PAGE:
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Know anything about bending wood?

 
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Zack
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Joined: 09 Nov 2008
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Location: Chicago

PostPosted: Mon Sep 07, 2015 2:19 am    Post subject: Know anything about bending wood? Reply with quote

Hey shortscale, so I've been slowly been getting interested in trying wood working again, starting small and moving up to perhaps taking another shot at making guitars. I've been playing my harmony h54/1 exclusively for the past year and I'm sort of longing to trying recreating one. I've had a bit of experience with making solid body instruments, and of course parts guitars but a few construction methods are a bit over my head, specifically bending wood.

First off, I know there's a couple of methods of bending wood, specifically with a bending iron, steam bending or silicone heating blankets. Do you have experience in either? What's your preference? Secondly, I'm sorta drawn to trying using bending irons but most of the ones I've seen for sale are pretty pricey, diy or I gotta get one shipped from china. Any recommendations? I also had an idea of trying to use one of my retired radio shack soldering irons as a heating element, think it's worth a shot? Would making molds be a good idea even if I chose not to steam bend?

(couple videos from Matthias Wandel showing some methods of bending ukelele sides in the spoiler)

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Silicone heat blanket bending:

Link


Steam bending experiments:

Link


here's the playlist if you're interested


I've read that some woods are harder to bend than others, I have some scrap mahogany (which I was thinking about using for some new cups for some grado headphones I need to repair) and I have a block of maple that's been sitting in my garage since I moved back home (hopefully it hasn't warped too badly) but I'm sort of interested in giving a go at buying some walnut. Once I get around to it I figure I'll experiment with what I have at hand but any advice is greatly appreciated.
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Fakir Mustache
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Joined: 25 Sep 2013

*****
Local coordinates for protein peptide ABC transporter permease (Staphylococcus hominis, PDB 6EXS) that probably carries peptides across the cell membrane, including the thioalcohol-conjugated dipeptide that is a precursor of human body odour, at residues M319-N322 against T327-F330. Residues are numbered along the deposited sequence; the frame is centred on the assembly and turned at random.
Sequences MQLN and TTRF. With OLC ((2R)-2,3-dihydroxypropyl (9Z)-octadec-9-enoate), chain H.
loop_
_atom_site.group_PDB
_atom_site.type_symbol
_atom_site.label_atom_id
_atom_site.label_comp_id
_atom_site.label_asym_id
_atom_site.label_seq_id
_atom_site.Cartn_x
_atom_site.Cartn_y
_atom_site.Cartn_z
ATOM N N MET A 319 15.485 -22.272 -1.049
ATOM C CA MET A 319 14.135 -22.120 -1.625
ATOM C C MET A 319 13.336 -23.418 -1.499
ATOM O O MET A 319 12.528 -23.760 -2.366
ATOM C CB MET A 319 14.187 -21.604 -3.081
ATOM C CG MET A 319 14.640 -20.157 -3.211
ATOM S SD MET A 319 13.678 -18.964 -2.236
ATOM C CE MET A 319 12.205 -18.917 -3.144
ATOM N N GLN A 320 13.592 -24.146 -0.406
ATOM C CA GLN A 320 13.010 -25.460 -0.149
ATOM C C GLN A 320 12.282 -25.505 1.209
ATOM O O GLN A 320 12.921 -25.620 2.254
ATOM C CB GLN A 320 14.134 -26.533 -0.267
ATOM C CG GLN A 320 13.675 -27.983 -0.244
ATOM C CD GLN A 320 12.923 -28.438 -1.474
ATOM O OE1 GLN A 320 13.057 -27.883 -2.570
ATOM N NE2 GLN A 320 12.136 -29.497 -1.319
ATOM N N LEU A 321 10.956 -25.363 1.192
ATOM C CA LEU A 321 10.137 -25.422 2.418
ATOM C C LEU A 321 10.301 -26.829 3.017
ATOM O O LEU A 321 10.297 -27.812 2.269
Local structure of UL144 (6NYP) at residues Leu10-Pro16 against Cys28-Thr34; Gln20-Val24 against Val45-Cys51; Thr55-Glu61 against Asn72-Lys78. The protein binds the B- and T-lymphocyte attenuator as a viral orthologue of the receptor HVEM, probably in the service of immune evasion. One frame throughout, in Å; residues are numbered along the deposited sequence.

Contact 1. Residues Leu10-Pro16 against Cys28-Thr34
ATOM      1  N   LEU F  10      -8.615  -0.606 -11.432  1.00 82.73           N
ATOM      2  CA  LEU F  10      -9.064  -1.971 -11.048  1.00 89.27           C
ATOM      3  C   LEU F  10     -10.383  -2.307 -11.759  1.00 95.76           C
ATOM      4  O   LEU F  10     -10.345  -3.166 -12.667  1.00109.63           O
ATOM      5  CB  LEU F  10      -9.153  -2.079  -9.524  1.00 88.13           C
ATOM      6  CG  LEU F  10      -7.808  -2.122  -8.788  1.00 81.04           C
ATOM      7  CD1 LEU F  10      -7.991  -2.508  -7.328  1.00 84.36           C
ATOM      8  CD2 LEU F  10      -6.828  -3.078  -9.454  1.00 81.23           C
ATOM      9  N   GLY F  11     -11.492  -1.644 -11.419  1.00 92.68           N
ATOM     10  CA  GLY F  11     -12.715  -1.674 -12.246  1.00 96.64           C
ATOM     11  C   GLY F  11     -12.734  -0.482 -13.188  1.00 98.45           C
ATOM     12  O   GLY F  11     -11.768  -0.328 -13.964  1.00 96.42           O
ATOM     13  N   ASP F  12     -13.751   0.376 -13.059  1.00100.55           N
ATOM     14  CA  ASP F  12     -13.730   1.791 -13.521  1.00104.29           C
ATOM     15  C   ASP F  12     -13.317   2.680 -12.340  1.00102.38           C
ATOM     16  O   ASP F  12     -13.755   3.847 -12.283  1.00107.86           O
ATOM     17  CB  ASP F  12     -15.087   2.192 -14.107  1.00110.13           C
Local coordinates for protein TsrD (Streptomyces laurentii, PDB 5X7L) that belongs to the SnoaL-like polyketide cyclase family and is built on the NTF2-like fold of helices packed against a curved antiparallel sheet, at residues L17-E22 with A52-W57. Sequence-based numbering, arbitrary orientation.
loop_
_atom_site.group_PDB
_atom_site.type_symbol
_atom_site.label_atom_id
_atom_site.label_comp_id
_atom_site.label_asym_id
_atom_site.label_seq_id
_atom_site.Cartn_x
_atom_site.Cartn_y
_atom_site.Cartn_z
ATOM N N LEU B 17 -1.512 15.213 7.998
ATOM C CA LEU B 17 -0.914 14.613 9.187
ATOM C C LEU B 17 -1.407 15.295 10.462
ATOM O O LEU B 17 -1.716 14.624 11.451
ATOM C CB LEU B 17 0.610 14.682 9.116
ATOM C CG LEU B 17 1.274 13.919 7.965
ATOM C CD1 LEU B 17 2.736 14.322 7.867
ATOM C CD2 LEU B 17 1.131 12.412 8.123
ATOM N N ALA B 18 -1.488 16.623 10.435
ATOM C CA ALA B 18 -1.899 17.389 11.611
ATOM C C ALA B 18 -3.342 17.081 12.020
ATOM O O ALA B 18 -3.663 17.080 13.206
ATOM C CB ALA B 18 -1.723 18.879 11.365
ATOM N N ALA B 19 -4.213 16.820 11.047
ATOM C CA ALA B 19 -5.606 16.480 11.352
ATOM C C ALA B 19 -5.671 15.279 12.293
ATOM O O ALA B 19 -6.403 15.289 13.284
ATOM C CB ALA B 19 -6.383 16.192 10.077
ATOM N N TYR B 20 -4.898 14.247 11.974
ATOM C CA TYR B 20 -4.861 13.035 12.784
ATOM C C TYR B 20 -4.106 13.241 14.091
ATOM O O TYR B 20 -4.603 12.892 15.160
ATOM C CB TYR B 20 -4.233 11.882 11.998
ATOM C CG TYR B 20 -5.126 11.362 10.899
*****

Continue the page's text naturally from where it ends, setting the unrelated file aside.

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PostPosted: Mon Sep 07, 2015 7:09 am    Post subject: Reply with quote

There are other ways to do it, for example routing the body like Rickenbackers or Epiphone Wildkats. The top can be carved, although that is a lot of work.
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Zack
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Joined: 09 Nov 2008
Posts: 699
Location: Chicago

PostPosted: Mon Sep 07, 2015 7:07 pm    Post subject: Reply with quote

Thanks man, but the method of routing out the wood seems sort of wasteful to me even if it might be an easier approach.

The guitar I'd be copying has a slight carve on the top and back but I might skip that part if I get around to this.
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Chris Fleming
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Joined: 08 May 2013
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PostPosted: Tue Sep 08, 2015 12:00 am    Post subject: Reply with quote

I've seen arch backs and tops for sale before...

These guys do them

http://www.pacinfo.com/~sholst/laminatedplates.htm
http://acme-archtops.com/

Never tried any method other then bending with a bending iron. I saw this the other day though

https://www.youtube.com/watch?v=rqSglfu6xtA

might be doable?
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Zack
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Joined: 09 Nov 2008
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Location: Chicago

PostPosted: Tue Sep 08, 2015 12:44 am    Post subject: Reply with quote

Thanks Chris, appreciate it. Looks like a good video about bending with steam.
Gonna have to look into the arched backs and tops more.
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cur
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Joined: 18 Jan 2009
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PostPosted: Tue Sep 08, 2015 3:56 pm    Post subject: Reply with quote

I have steam bent wood for furniture, but not guitars. I would guess the principles are the same. You need straight grain that does no run out the side of the wood on the face you are trying to bend. This keeps it from splitting. also, use a jig, that also backs the outer surface for the bend. I made my steam chamber from a tea pot on a camp stove and ran some tubing to a chamber I made out of PVC sewer pipe and caps. I kind of had to support the PVC chamber with plywood because it would get bendy as well. I made a little rack for the wood to sit on so it would be in the steam and not sitting in the precipitated water. But it was cheap and easy and I just used stuff I had lying around.